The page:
Advanced Cervical Cancer Shows No Survival Benefit With Adjuvant Chemotherapy


Awaited outcomes of the phase 3 OUTBACK trial presented at the 2021 ASCO Annual Meeting do not indicate benefit of adjuvant chemotherapy for patients with cervical cancer.

Following standard cisplatin-based chemoradiation, adjuvant chemotherapy failed to show survival benefit for locally advanced cervical cancer in the phase 3 OUTBACK trial (NCT01414608), results of which were presented during a presscast prior to the 2021 American Society of Clinical Oncology (ASCO) Annual Meeting.

“Adjuvant chemotherapy given after standard platinum-based chemoradiation for women with locally advanced cervical cancer did not improve overall survival [OS] or progression-free survival [PFS]. So, the standard treatment should continue to be pelvic chemoradiation with concurrent weekly cisplatin,” lead study author Linda R. Mileshkin, MD, medical oncologist, Peter McCallum Cancer Centre, Melbourne, Australia, said during a presscast ahead of the meeting.

“Our findings don’t support giving adjuvant chemotherapy with carboplatin and paclitaxel after chemoradiation with weekly cisplatin. Further research should focus on adjuvant therapies that might be more tolerable and effective when given after standard therapy,” she added.

In the international randomized trial, the investigators aimed to determine the survival effects from administering adjuvant chemotherapy after standard chemoradiation, compared with standard chemoradiation alone, in 919 patients with locally advanced cervical cancer recruited from April 2011 to June 2017.

In total, investigators randomized patients 1:1 to receive either standard cisplatin-based chemo-radiation followed by adjuvant chemotherapy (n = 463) with 4 cycles of carboplatin and paclitaxel or standard cisplatin-based chemo-radiation (n = 456). Adjuvant chemotherapy was administered in 361 women (78%).

Trial eligibility consisted of locally advanced cervical cancer (FIGO 2008 stage IB1 & node positive, IB2, II, IIIB, or IVA); an ECOG score of 0 to 2; squamous cell, adenocarcinoma, or adenosquamous cancer; no nodal disease above L3/4; and disease that was suitable for primary treatment with chemo-radiation with curative intent. Women were stratified by nodal status, participating site, FIGO stage, age, and planned extended-field radiotherapy.

OS at 5 years served as the primary end point. Secondary endpoints included PFS, adverse events (AEs), and patterns of disease recurrence. Median follow-up was 60 months (IQR, 45-65).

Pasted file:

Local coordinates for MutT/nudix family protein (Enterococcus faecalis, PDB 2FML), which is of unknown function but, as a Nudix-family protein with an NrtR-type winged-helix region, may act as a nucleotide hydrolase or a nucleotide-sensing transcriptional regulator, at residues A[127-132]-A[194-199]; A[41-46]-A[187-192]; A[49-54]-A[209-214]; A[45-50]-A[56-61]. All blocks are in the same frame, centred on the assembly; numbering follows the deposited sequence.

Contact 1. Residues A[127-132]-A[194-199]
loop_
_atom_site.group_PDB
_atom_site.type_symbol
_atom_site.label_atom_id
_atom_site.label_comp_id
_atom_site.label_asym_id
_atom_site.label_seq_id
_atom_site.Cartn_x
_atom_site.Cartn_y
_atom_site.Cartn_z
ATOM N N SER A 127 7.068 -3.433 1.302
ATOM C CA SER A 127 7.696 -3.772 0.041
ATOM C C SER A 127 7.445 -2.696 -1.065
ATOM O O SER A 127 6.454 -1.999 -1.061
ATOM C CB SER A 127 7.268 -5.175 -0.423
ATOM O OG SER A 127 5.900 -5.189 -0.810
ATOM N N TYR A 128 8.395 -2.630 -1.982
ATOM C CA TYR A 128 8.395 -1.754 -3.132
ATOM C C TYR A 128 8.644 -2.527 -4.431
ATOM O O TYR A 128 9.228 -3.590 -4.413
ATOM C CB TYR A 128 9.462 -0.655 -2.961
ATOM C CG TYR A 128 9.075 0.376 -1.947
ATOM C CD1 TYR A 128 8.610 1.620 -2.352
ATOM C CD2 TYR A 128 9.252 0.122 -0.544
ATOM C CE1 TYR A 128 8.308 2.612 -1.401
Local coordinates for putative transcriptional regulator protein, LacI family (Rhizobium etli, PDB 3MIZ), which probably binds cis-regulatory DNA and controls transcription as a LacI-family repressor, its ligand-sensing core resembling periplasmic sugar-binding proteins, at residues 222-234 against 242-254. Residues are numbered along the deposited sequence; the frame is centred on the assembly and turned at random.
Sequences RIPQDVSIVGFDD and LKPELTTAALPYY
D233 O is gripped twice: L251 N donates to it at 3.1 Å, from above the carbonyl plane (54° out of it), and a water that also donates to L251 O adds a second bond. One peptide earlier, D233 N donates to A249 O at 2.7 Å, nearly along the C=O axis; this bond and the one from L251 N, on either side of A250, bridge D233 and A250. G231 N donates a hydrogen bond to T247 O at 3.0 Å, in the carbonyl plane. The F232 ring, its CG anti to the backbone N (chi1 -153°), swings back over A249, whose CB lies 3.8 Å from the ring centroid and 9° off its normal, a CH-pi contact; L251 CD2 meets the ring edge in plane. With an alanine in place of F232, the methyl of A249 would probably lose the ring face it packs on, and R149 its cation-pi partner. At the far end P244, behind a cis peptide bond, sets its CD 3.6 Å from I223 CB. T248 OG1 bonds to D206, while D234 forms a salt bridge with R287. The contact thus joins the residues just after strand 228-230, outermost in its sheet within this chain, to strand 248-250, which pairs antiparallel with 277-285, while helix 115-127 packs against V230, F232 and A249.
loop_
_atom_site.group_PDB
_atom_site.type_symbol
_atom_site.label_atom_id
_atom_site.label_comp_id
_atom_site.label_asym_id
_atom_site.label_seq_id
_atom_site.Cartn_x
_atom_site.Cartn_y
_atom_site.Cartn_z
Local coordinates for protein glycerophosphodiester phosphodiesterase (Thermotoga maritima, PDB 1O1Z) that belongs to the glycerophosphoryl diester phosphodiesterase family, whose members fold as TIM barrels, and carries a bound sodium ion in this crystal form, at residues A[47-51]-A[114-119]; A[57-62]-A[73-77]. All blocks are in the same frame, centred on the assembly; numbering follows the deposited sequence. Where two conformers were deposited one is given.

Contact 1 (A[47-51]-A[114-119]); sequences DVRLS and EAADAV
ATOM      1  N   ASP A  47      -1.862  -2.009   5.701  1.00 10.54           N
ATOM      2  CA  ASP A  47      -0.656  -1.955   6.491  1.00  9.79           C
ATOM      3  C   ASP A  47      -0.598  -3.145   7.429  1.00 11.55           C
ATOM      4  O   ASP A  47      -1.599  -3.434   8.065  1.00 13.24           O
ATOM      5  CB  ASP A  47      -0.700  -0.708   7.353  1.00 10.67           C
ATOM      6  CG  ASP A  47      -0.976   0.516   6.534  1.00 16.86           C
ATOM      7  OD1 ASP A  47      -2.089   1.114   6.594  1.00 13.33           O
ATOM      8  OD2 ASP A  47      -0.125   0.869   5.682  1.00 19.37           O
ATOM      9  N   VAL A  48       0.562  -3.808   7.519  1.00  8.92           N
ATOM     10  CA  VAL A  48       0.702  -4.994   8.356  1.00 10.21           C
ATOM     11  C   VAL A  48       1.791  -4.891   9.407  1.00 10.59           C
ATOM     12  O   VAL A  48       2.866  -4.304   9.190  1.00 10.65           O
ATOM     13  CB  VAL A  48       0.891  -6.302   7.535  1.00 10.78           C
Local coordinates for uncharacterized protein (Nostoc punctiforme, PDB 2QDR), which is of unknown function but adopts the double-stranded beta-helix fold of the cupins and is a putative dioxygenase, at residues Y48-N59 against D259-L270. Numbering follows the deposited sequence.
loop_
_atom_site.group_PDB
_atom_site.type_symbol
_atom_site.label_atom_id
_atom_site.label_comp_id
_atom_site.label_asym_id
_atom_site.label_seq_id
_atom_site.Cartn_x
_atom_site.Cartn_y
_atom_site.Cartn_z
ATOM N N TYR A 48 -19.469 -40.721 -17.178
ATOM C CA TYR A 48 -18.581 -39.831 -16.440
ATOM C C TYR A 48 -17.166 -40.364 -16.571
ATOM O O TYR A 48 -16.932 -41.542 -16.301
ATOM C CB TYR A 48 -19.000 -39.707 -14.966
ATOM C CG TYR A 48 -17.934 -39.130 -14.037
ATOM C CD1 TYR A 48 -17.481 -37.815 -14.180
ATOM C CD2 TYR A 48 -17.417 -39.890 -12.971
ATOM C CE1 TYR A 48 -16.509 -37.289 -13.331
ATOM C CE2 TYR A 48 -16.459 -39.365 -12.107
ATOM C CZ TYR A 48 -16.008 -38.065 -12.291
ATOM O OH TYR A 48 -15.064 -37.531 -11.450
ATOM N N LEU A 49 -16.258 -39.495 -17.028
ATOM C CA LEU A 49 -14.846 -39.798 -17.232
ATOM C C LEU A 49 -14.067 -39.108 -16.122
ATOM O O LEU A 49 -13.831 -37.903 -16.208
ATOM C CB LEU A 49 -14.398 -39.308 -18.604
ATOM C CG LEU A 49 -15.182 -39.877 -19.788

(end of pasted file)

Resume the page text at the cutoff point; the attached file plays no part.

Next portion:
The adjuvant chemotherapy arm demonstrated similar OS at 5 years, compared with the control arm (72% vs 71%, respectively; P = .8), for an HR of 0.90, (95% CI, 0.70-1.17), as well as similar PFS at 5 years (63% vs 61%; P = .61), for an HR of 0.87 (95% CI, 0.70-1.08).

In addition, patterns of disease recurrence were similar in the two treatment groups.

“Even when we looked at subsets of women with high-risk disease, such as those with node-positive involvement, there was no benefit from the intervention,” Mileshkin added.

Within a year of randomization, grade 3 to 5 AEs typically seen with chemotherapy occurred in significantly more patients in the adjuvant chemotherapy arm, compared with the control arm (81% vs 62%, respectively). Lastly, Mileshkin noted that quality of life was worse during adjuvant chemotherapy and for the following 3 to 6 months, but returned to being similar between the groups from 12 months onwards.

Cervical cancer is a major global health problem, according to Mileshkin, with more than half a million women diagnosed with the disease each year, “and more than 3000 women will die of this cancer each year, making it the fourth leading cause of cancer-related death in women. … But most women die from cervical cancer…because of the development of distant metastatic disease.”

Although prior, smaller studies suggested that giving more chemotherapy after chemoradiation could improve survival. “And these findings changed practice in some centers,” Mileshkin explained. “However, the international community felt that there were some flaws in these trials and that it was important to perform a confirmatory trial.”

ASCO president Lori J. Pierce, MD, FASTRO, FASCO, added to the OUTBACK trial’s significance. “As we heard, physicians are currently using adjuvant chemotherapy based upon preliminary data and promise it could work. We clearly see it does not work and need to discontinue that practice,” she said. “This tells us that, as clinical researchers, we need more trials for patients with locally advanced cervical cancer using a different therapeutic approach. And I think it also clearly shows the importance of the outcomes of clinical trials, even if the results are negative. Both positive trials and negative trials clearly inform practice.”


Mileshkin LR, MooreKN, Barnes E, et al. Adjuvant chemotherapy following chemoradiation as primary treatment for locally advanced cervical cancer compared to chemoradiation alone: The randomized phase 3 OUTBACK Trial (ANZGOG 0902, RTOG 1174, NRG 0274). J Clin Oncol. 2021;39(suppl 15):LBA3. doi: 10.1200/JCO.2021.39.15_suppl.LBA3

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